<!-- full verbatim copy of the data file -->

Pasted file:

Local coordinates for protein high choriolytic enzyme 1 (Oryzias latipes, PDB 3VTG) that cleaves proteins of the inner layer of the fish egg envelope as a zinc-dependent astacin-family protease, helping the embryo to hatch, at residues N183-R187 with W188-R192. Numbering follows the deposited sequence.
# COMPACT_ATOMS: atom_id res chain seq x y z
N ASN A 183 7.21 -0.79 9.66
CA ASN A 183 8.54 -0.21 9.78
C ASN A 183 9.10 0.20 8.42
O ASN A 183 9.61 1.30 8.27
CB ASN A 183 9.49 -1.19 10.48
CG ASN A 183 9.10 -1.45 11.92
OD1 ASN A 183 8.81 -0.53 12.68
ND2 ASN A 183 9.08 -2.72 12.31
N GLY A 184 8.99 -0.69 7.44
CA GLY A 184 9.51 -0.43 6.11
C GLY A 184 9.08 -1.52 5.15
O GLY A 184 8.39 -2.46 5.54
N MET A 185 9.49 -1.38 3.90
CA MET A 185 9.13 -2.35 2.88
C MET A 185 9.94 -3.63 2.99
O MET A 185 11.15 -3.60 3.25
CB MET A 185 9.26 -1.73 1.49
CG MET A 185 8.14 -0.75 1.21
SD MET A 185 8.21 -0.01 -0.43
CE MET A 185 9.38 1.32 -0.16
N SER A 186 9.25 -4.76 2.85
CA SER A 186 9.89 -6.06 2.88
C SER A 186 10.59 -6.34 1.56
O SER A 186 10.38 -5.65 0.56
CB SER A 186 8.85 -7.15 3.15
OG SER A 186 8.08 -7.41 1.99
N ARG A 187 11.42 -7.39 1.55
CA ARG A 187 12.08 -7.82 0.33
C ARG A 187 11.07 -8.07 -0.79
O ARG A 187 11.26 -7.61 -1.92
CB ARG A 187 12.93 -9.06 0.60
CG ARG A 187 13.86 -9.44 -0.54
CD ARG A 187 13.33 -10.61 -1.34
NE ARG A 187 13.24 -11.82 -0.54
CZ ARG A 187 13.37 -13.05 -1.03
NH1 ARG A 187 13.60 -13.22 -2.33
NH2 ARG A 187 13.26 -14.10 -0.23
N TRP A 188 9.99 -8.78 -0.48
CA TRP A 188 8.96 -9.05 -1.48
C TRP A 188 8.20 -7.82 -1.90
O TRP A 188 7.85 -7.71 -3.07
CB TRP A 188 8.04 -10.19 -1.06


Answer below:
Local coordinates for protein high choriolytic enzyme 1 (Oryzias latipes, PDB 3VTG) that cleaves proteins of the inner layer of the fish egg envelope as a zinc-dependent astacin-family protease, helping the embryo to hatch, at residues N183-R187 with W188-R192. Numbering follows the deposited sequence.
# COMPACT_ATOMS: atom_id res chain seq x y z
N ASN A 183 7.21 -0.79 9.66
CA ASN A 183 8.54 -0.21 9.78
C ASN A 183 9.10 0.20 8.42
O ASN A 183 9.61 1.30 8.27
CB ASN A 183 9.49 -1.19 10.48
CG ASN A 183 9.10 -1.45 11.92
OD1 ASN A 183 8.81 -0.53 12.68
ND2 ASN A 183 9.08 -2.72 12.31
N GLY A 184 8.99 -0.69 7.44
CA GLY A 184 9.51 -0.43 6.11
C GLY A 184 9.08 -1.52 5.15
O GLY A 184 8.39 -2.46 5.54
N MET A 185 9.49 -1.38 3.90
CA MET A 185 9.13 -2.35 2.88
C MET A 185 9.94 -3.63 2.99
O MET A 185 11.15 -3.60 3.25
CB MET A 185 9.26 -1.73 1.49
CG MET A 185 8.14 -0.75 1.21
SD MET A 185 8.21 -0.01 -0.43
CE MET A 185 9.38 1.32 -0.16
N SER A 186 9.25 -4.76 2.85
CA SER A 186 9.89 -6.06 2.88
C SER A 186 10.59 -6.34 1.56
O SER A 186 10.38 -5.65 0.56
CB SER A 186 8.85 -7.15 3.15
OG SER A 186 8.08 -7.41 1.99
N ARG A 187 11.42 -7.39 1.55
CA ARG A 187 12.08 -7.82 0.33
C ARG A 187 11.07 -8.07 -0.79
O ARG A 187 11.26 -7.61 -1.92
CB ARG A 187 12.93 -9.06 0.60
CG ARG A 187 13.86 -9.44 -0.54
CD ARG A 187 13.33 -10.61 -1.34
NE ARG A 187 13.24 -11.82 -0.54
CZ ARG A 187 13.37 -13.05 -1.03
NH1 ARG A 187 13.60 -13.22 -2.33
NH2 ARG A 187 13.26 -14.10 -0.23
N TRP A 188 9.99 -8.78 -0.48
CA TRP A 188 8.96 -9.05 -1.48
C TRP A 188 8.20 -7.82 -1.90
O TRP A 188 7.85 -7.71 -3.07
CB TRP A 188 8.04 -10.19 -1.06